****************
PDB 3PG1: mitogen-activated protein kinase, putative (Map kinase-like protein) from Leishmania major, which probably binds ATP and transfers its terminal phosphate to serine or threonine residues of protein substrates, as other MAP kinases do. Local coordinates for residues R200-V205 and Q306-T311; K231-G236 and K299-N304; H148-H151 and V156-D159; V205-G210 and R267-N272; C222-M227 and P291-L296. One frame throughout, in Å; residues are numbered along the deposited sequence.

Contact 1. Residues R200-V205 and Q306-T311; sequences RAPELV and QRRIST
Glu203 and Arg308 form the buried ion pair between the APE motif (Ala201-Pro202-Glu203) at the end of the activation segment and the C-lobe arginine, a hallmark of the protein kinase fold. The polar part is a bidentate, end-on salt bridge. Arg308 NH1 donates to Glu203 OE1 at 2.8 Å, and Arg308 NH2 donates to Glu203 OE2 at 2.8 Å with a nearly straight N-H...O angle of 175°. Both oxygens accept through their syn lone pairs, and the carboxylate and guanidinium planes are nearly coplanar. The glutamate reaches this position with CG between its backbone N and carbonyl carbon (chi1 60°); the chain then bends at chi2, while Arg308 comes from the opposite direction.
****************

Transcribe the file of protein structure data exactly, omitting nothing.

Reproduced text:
PDB 3PG1: mitogen-activated protein kinase, putative (Map kinase-like protein) from Leishmania major, which probably binds ATP and transfers its terminal phosphate to serine or threonine residues of protein substrates, as other MAP kinases do. Local coordinates for residues R200-V205 and Q306-T311; K231-G236 and K299-N304; H148-H151 and V156-D159; V205-G210 and R267-N272; C222-M227 and P291-L296. One frame throughout, in Å; residues are numbered along the deposited sequence.

Contact 1. Residues R200-V205 and Q306-T311; sequences RAPELV and QRRIST
Glu203 and Arg308 form the buried ion pair between the APE motif (Ala201-Pro202-Glu203) at the end of the activation segment and the C-lobe arginine, a hallmark of the protein kinase fold. The polar part is a bidentate, end-on salt bridge. Arg308 NH1 donates to Glu203 OE1 at 2.8 Å, and Arg308 NH2 donates to Glu203 OE2 at 2.8 Å with a nearly straight N-H...O angle of 175°. Both oxygens accept through their syn lone pairs, and the carboxylate and guanidinium planes are nearly coplanar. The glutamate reaches this position with CG between its backbone N and carbonyl carbon (chi1 60°); the chain then bends at chi2, while Arg308 comes from the opposite direction.